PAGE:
6. Samsung Sliding PC 7

Another Windows 7 tablet that is legitimately intriguing is Samsung's Sliding PC 7. It looks like a normal 10-inch tablet, but includes a slide-out keyboard that turns it into a fully functional laptop. The hardware manages to deftly combine slimness with keyboard usability, based on the demo at CES. For those who don't want to carry both a laptop and a tablet, hybrid devices like this could carve out a new niche. This one has a 1366x768 screen, up to a 64GB solid state drive, 2GB of RAM, and built-in 3G and WiMAX chips. Since it runs all of that hardware and the full version of Windows, battery life and cost could both be concerns.

5. BlackBerry PlayBook

I was at the event last fall where RIM announced the BlackBerry PlayBook and my first impressions were not very good -- mostly because RIM kept it behind glass. However, the company had demo units available to caress at CES (see demo) and the PlayBook looks like it could become a factor in the tablet market, especially for businesses that are already invested and committed to the BES backend infrastructure. This is a 7-inch tablet, so that limits its appeal a bit -- except for the vocal minority who claim to like the smaller form factor -- and it faces the same concerns about battery life and price as Windows tablets. Still, the hardware feels great and the QNX operating system appears to have been successfully adapted for tablets. BlackBerry die-hards alone could turn this one into a winner.

4. ASUS Eee Pad Transformer

ASUS believes that the iPad has two weaknesses -- lack of choice and limited productivity (content creation) -- so that's where the company is focusing its energy in tablets. At CES, ASUS unveiled its line of four tablets, and three of them were aimed at content creators. The most interesting was the Eee Pad Transformer, a 10-inch tablet with a dual core NVIDIA Tegra 2 CPU that will run Android 3.0. The most innovative thing about this one is that it has an optional keyboard dock that also functions as an extended battery, giving the device up to 16 hours of life. If Android and ASUS can pull off a tablet UI that also plays well as a laptop when the Transformer is in dock mode, then this one could be highly useful. It will also be interesting to see if people prefer this dockable keyboard on the Eee Pad Transformer versus the slide-out keyboard on the Samsung Sliding PC 7 or even ASUS Eee Pad Slider (a cousin of the Transformer).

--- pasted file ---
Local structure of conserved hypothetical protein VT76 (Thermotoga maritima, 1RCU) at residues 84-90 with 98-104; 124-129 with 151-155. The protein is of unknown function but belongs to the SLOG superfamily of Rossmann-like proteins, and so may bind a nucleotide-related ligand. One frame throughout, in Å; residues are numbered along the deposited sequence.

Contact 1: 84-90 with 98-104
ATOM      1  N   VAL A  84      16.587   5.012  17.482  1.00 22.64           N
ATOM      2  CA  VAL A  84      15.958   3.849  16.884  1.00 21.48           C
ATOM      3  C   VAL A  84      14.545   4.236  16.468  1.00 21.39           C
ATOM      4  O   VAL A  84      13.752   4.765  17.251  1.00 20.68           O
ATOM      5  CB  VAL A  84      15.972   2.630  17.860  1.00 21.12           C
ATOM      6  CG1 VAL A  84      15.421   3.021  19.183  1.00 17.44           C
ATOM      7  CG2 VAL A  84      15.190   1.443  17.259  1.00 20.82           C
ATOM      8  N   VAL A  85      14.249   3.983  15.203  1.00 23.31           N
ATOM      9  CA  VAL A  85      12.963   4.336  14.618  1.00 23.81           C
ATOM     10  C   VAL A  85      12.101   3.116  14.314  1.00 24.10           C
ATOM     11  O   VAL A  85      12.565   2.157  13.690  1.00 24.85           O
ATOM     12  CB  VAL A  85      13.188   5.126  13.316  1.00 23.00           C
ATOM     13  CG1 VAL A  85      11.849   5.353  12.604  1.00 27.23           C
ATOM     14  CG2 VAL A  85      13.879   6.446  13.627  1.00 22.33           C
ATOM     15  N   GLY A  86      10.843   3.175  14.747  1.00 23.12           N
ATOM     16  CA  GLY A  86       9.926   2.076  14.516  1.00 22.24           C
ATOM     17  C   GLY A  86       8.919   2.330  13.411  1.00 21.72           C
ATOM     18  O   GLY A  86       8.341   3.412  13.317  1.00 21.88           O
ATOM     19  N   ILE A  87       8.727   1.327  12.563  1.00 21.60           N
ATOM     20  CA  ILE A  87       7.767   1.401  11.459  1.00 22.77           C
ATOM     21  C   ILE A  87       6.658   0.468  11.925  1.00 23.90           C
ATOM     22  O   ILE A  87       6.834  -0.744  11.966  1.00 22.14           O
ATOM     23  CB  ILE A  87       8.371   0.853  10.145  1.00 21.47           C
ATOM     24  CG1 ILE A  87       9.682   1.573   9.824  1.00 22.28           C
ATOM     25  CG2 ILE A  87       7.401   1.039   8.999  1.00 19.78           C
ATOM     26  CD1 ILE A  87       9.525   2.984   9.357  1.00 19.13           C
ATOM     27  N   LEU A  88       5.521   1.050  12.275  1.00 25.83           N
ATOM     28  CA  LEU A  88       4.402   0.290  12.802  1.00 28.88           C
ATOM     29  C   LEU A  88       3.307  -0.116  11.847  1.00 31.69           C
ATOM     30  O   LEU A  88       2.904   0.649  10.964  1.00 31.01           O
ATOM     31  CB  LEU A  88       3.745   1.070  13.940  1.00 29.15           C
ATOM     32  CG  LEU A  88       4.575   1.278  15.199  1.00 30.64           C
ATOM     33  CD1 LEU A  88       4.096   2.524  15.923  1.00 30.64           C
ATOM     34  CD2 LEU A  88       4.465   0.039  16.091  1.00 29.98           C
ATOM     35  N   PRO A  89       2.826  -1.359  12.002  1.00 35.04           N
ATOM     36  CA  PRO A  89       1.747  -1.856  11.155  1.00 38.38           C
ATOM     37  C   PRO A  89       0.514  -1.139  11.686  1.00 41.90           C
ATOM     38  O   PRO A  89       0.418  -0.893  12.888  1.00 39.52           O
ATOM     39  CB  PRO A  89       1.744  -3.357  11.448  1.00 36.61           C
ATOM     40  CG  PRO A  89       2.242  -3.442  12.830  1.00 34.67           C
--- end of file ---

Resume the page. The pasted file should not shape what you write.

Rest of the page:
3. HP TouchPad

I think we can safely call this one the "X factor." Even after Hewlett-Packard officially unveiled its webOS tablet on February 9, there are still two big questions hanging out there - when exactly will it arrive ("summer" is all we know) and how much will it cost? This product has been in the works since HP bought Palm last summer. Putting the resources of HP behind the massive potential of webOS could be great combination. Also, don't forget that HP has a decade of experience building tablet hardware (even thought it was as part of the long defeat for Microsoft's Tablet PC). HP's new TouchPad is 9.7-inch tablet with lots of high-end features, but it doesn't have much to distinguish it from Apple or Android and that could hurt. The tablet will likely succeed or fail based on price. If it is comparable to the iPad ($500) while offering a stronger feature-set, it has a shot. If it's more expensive than the iPad then it could struggle.

2. Motorola Xoom

When Google is ready to make a leap forward with Android, it anoints a hardware partner to work closely with the company on the new software and produce a device that will be initial concept vehicle of what Google envisions. For its Android 3.0 tablet OS, Motorola is the chosen one. And, interestingly enough, the Motorola Xoom will not only be the first Honeycomb tablet, but it will also be the first tablet to run on Verizon's new 4G LTE network (a.k.a the new mobile superhighway). This 10-inch widescreen tablet has drool-inducing tech specs and is expected to launch by early March, although the 4G version won't land until mid-year. The one big drawback is that the Xoom could be pricey. It will reportedly cost $700-$800. There might be a lower subsidized price, but that would include a two-year Verizon contract and a data fee of at least $20/month. Keep an eye out for the Wi-Fi only version of the Xoom, which is expected to launch later this spring. That one might be more competitive on price.